This looks like a fascinating event at DOK Leipzig this October!
If any of our readers are going, we would love to hear from you. Event details are below:
Dear documentary and animation film lovers and makers,
we ‘d like to invite you to another great DOK Industry event: Anima meets Doc: Expanded, Thursday, 31 October 2013, 14:00 – 17:30, Ringcafé Leipzig
Anima meets Doc: Expanded widens its scope, inviting documentary, animation, trans and cross media makers to join us for an afternoon round table session of new discoveries and connections. Bigger, bolder, broader and under the guidance of 13 exciting table hosts from across these industries, be inspired by peers and forge new links outside of traditional genres, at one of DOK Leipzig’s most dynamic networking events.
This isn’t a traditional pitching or networking event, we won’t present specific projects or plan meetings for you. Instead we want to help you create meaningful working relationships with a broad cross-section of professionals, share experiences with like-minded colleagues and be inspired by forward, sideways and innovative thinkers.
The goal is connectivity: let’s establish a new community of exciting non-fiction storytellers!
You are working in:
– in the trans or cross media world
– somewhere in between
You are looking for:
– partners to realise your next project which might be an animated documentary, multiplatform or outside traditional genre definition
– to get involved as a partner or collaborate on multidisciplinary projects
“An inspirational conference lab on the current trends of new media providing access to new information, intense networking and individual support for transmedia projects linked to documentary or animation.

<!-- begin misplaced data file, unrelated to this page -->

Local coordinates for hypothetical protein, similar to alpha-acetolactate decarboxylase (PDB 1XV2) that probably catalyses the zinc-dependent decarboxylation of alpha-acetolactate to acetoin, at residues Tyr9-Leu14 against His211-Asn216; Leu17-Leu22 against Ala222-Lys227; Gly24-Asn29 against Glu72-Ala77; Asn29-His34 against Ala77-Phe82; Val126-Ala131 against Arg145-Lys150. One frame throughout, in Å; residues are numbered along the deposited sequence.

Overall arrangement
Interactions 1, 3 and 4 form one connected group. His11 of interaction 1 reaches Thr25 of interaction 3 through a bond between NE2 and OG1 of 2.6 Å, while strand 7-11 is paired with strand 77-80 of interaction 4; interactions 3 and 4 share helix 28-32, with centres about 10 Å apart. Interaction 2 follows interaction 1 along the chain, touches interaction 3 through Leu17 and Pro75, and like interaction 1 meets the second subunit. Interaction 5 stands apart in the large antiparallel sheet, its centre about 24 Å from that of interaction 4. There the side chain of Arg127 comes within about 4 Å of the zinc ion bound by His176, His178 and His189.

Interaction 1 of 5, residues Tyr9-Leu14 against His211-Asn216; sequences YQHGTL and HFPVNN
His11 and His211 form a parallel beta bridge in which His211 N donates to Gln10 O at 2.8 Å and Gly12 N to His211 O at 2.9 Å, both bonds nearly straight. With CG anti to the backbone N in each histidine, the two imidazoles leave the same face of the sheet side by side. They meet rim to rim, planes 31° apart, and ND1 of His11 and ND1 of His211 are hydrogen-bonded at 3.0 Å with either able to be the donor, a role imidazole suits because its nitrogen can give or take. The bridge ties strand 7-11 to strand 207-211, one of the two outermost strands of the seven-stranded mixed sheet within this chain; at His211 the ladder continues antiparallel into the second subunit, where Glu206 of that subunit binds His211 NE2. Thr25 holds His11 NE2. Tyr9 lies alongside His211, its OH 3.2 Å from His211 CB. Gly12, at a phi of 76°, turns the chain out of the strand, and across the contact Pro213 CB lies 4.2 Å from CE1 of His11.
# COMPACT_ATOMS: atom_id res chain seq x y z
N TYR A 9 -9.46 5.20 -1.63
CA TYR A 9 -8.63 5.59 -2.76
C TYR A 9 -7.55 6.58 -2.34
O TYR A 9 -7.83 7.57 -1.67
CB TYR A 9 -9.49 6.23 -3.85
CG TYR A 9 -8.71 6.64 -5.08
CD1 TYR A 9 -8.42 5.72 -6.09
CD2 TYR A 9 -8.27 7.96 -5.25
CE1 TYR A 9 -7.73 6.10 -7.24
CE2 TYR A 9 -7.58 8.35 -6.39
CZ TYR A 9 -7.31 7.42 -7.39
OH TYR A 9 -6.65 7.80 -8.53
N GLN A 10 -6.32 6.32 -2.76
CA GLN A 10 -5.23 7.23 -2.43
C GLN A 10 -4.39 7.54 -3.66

Friday & Saturday, 1 & 2 November 2013
The DOK Leipzig Net Lab 2013 is a two part conference lab open for transmedia creatives, thinkers and makers. It offers intense individual support for your cross-media project, with an in-depth look at interactive storytelling and media architecture.
Film-makers, media professionals and transmedia creatives are invited to apply with their multi-platform projects linked to documentary and/or animated film. Up to eight projects will be selected from all applications and the head producer and two team members are invited to participate.
Deadline for project entries: AUGUST 18, 2013
Filmmakers, media professionals and transmedia enthusiasts without a project are also welcome to attend. Please apply till: SEPTEMBER 18, 2013.
We offer participants with and without projects new insights and inspirations on transmedia storytelling and production and provide a platform to exchange, network and join forces with experienced colleagues and media professionals.
Participation fee with project (day 1 and 2): 250 € per project incl. 7% VAT and one festival accreditation amounting to 80 €.
Participantion fee without project (day 1): 120 € per person incl. 7% VAT and one festival accreditation amounting to 80 €.”
Great news over at the documentary and animation festival DOK Leipzig, they have just announced that this year they will be giving a prize to the best animated documentary in the festival. There is still time to enter!
It seems that puppets are further crossing the threshold of reality by taking on non-fictional roles. Though this is not animation, the documentary genre is forever expanding and shifting mediums, even extending to live puppet shows.
Dan Hurlin’s ‘Disfarmer,’ is a biographical puppetry performance about the American realist portrait photographer Mike Disfarmer, whose haunting and intimate portraits of the inhabitants of rural Arkansas became iconic works of art after his death in the 1950s. Hurlin’s show sees a full stage of puppeteers share command of one lithe puppet. The show chronicles Disfarmer’s solitary existence as a reclusive artist. The show ends up almost autobiographical, with the puppet bearing far more resemblance to Hurlin than Disfarmer, their respective determined and obsessive natures becoming clear throughout the performance.
Here’s a taster of the show:
To add another ‘meta’ element to this piece, first-time filmmaker David Soll has been following Hurlin’s ‘Disfarmer’ project, creating a documentary film about the documentary performance. Soll’s film entitled ‘Puppet’ charts Hurlin’s successes and failures, as well as scrutinising the art of puppetry in general. Soll sheds light on the negative reception puppet theatre often receives among an adult demographic.
For those in London, ‘Puppet’ is being screened at The Little Angel Puppet Theatre for the ‘Puppets on Film Festival’ 12th-14th April 2013 – so watch this space for a review.